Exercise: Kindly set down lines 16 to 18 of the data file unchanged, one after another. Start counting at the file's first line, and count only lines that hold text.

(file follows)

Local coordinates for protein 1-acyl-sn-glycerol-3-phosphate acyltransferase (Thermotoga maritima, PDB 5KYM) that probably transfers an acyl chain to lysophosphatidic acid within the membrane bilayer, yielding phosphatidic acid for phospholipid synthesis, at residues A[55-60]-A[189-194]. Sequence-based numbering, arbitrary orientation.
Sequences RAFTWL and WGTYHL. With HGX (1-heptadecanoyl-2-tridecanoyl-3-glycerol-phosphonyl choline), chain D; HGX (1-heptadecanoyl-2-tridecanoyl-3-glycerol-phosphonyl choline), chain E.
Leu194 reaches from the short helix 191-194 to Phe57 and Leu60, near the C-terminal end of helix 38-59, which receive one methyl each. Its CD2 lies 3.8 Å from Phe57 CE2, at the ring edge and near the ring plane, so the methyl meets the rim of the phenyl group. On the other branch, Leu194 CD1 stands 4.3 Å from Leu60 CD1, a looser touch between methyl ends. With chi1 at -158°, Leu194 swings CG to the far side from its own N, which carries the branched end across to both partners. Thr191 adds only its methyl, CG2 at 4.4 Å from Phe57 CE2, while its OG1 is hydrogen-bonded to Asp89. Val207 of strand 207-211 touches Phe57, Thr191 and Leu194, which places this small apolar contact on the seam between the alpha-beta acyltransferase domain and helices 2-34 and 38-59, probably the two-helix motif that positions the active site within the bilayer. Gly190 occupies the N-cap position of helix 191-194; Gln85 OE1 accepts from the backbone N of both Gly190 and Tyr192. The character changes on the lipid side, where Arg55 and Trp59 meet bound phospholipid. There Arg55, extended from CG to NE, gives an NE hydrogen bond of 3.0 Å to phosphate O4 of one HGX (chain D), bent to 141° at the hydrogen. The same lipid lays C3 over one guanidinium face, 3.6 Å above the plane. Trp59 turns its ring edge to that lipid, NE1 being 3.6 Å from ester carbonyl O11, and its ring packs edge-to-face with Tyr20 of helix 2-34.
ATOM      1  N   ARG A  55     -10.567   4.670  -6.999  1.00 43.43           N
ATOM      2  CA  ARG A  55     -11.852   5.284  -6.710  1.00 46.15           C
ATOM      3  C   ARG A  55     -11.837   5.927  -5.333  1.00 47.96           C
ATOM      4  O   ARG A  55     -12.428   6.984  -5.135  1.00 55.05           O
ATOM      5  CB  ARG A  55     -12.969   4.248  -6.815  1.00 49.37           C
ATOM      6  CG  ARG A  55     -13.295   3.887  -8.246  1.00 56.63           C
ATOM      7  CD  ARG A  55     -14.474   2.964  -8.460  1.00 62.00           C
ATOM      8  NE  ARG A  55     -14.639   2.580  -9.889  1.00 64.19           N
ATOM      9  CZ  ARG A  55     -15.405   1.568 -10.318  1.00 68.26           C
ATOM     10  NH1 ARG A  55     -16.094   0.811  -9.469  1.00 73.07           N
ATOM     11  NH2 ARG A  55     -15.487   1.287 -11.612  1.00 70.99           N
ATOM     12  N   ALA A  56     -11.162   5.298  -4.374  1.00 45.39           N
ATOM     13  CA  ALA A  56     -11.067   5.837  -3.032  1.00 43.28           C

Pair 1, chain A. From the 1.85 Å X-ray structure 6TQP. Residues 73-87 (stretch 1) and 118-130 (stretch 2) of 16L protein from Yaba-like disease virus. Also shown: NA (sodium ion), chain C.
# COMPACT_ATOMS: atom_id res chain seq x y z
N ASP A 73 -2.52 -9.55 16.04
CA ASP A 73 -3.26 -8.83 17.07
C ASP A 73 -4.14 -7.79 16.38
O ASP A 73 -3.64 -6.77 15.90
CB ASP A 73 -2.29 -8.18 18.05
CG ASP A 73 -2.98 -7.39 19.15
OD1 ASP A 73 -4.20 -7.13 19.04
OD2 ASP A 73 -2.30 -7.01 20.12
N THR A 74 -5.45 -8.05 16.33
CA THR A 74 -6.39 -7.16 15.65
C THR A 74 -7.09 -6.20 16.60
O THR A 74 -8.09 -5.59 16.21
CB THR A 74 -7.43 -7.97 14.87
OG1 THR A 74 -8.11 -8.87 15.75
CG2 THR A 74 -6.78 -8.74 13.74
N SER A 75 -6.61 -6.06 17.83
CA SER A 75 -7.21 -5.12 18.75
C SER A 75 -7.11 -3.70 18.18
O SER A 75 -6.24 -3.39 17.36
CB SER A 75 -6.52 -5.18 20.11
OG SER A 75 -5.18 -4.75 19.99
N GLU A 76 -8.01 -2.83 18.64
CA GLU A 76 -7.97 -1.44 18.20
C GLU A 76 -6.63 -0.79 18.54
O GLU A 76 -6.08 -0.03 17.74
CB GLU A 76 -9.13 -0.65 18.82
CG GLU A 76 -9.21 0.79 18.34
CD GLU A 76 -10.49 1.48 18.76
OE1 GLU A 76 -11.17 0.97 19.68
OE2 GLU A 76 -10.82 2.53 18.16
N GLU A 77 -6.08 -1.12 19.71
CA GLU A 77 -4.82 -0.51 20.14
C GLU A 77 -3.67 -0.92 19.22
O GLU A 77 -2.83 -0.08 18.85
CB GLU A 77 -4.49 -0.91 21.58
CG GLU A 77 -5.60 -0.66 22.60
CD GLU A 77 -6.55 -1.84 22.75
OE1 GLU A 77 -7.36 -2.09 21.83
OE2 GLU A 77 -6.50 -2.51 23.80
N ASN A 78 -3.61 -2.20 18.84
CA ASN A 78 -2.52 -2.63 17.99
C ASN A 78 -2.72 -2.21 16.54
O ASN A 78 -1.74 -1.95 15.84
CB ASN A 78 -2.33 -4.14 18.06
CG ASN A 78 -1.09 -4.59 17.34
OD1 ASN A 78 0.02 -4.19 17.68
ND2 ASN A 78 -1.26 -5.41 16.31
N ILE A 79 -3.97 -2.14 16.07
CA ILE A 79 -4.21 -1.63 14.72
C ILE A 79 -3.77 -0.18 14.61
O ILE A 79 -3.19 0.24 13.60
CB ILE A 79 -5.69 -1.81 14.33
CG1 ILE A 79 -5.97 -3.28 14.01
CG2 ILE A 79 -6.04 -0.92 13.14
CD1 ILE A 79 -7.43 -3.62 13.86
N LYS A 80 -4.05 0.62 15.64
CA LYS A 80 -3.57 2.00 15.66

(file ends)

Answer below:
ATOM     13  CA  ALA A  56     -11.067   5.837  -3.032  1.00 43.28           C

Pair 1, chain A. From the 1.85 Å X-ray structure 6TQP. Residues 73-87 (stretch 1) and 118-130 (stretch 2) of 16L protein from Yaba-like disease virus. Also shown: NA (sodium ion), chain C.
# COMPACT_ATOMS: atom_id res chain seq x y z